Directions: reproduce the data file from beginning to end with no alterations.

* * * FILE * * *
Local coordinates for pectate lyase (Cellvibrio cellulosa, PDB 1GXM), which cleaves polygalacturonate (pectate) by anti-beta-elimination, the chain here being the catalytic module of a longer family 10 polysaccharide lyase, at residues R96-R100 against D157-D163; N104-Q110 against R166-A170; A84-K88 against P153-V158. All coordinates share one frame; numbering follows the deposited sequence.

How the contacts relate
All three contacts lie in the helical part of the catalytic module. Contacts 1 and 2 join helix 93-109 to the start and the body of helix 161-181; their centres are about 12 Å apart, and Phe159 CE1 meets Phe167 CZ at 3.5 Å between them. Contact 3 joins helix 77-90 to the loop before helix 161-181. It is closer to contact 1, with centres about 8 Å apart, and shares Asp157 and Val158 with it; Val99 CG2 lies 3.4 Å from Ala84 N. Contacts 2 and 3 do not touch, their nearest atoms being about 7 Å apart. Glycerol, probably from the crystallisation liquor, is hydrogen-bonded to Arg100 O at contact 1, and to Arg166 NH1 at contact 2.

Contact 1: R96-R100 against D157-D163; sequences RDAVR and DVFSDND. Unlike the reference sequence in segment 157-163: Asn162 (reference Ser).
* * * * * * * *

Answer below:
Local coordinates for pectate lyase (Cellvibrio cellulosa, PDB 1GXM), which cleaves polygalacturonate (pectate) by anti-beta-elimination, the chain here being the catalytic module of a longer family 10 polysaccharide lyase, at residues R96-R100 against D157-D163; N104-Q110 against R166-A170; A84-K88 against P153-V158. All coordinates share one frame; numbering follows the deposited sequence.

How the contacts relate
All three contacts lie in the helical part of the catalytic module. Contacts 1 and 2 join helix 93-109 to the start and the body of helix 161-181; their centres are about 12 Å apart, and Phe159 CE1 meets Phe167 CZ at 3.5 Å between them. Contact 3 joins helix 77-90 to the loop before helix 161-181. It is closer to contact 1, with centres about 8 Å apart, and shares Asp157 and Val158 with it; Val99 CG2 lies 3.4 Å from Ala84 N. Contacts 2 and 3 do not touch, their nearest atoms being about 7 Å apart. Glycerol, probably from the crystallisation liquor, is hydrogen-bonded to Arg100 O at contact 1, and to Arg166 NH1 at contact 2.

Contact 1: R96-R100 against D157-D163; sequences RDAVR and DVFSDND. Unlike the reference sequence in segment 157-163: Asn162 (reference Ser).